Tragedy>Story Archives>June 2000
discussions flare up following announcement
Eagle Staff Writer
Calls for unity were largely drowned out by online sparring at a
popular Aggie Web site following Fridays Bonfire announcement
by Texas A&M University President Ray Bowen.
Opinions flared heatedly at TexAgs.com after Bowen said the 90-year-old,
student-run Bonfire tradition would return to campus in 2002, but
with a drastic increase in professional and university oversight.
Bonfire 1999 collapsed Nov. 18, killing 12 Aggies and injuring 27
TexAgs.coms online message board filled with those who supported
Bowens decision, opposed it or fell somewhere in between.
The site, which promotes A&M sports and activities, is not affiliated
with the university.
Site users wore their hearts on their sleeves posts to Internet
message boards can be made with aliases to keep true identities
The students never should have given away control in the first
place. Its still not too late to take it back, complained
I see only one solution. Build it once more with all the supervision
and scrutiny they want, then burn it one last time for the Aggie
12. Then end it once and for all, offered another.
Message forums allow near-real-time conversations among Web users.
Unlike Internet chat, forum users post specific topics
and replies, which can be called up and referenced indefinitely.
As TexAgs.com primarily attracts die-hard Aggie supporters, its
message forums dont represent across-the-board opinion. But
on Friday there was obviously a high level of divisiveness among
those A&M supporters some of whom pledged to give no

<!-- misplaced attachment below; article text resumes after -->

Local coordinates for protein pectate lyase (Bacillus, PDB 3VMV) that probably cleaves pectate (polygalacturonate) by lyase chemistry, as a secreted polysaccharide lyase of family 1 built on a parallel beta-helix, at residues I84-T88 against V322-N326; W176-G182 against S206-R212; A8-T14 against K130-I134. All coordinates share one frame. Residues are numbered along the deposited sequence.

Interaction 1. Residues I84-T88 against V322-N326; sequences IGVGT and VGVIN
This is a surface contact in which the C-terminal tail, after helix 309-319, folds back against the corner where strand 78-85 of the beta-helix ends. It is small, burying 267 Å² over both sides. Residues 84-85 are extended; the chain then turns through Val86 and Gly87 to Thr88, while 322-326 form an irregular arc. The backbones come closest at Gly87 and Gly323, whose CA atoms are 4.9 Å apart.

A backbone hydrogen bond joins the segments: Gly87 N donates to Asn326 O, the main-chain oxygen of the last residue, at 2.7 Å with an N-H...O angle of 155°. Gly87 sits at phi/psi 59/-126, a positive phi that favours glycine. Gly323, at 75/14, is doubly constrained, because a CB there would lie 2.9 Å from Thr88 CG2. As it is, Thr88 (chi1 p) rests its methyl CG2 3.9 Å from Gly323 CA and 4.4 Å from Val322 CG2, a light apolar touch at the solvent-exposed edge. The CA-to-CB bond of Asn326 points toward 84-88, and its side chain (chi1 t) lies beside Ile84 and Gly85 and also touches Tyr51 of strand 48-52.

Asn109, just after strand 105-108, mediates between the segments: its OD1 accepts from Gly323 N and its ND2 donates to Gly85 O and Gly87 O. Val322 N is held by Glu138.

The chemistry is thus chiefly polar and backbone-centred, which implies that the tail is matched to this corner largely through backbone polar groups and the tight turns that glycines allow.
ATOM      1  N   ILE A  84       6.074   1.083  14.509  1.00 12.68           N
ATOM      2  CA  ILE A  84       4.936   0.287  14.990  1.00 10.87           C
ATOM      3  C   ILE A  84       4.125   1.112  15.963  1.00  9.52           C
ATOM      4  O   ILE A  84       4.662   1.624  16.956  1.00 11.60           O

money to their alma mater or even return their symbolic senior rings.
Statements trashing Bowens decision outweighed those supporting
it, in intensity if not in number. Some speculated that the decision
amounted to little more than a public-relations time cushion, after
which the tradition will die.
There will not ever be a Bonfire again, stated one poster.
... What Bowen proposed is a Home Depot fire. ... I wish Bowen
had just come out and say today what we will hear in two years:
Bonfire is over.
Scattered calls for Bowens resignation, however, were largely
trounced. This is misguided scapegoating, wrote a poster
in response to one such request.
Others offered ideas for getting around Bowens decision, namely
by holding a rebel Bonfire off-campus. Among other suggestions:
Form a small company that would hire student workers for cut, the
annual gathering of logs for the structure. Bowen mandated Friday
that future cuts would be contracted out to private companies.
Peacemakers pleaded for Aggies to stick together, accept Bowens
decision and move forward from Novembers tragedy.
A renegade Bonfire is not the answer. ... If its Bowens
plan or no Bonfire at all, I say cancel it!! said one poster.
Beyond the protests and support lingered a widespread feeling: that
Bonfires relevance to the Aggie spirit
the sense of camaraderie among Aggies that many say makes the school
unique will be dashed.
What will Bonfire be for the students? Two weeks of placing
logs on their ends inside a fenced and guarded compound. That is
all, complained a poster. Just get rid of the whole
thing if that is what it will be. The purpose of the tradition has
been gutted. Instead, lets all meet at Kyle Field for a yell
practice and a candlelight vigil for the 12.
On the Web
John LeBas e-mail address is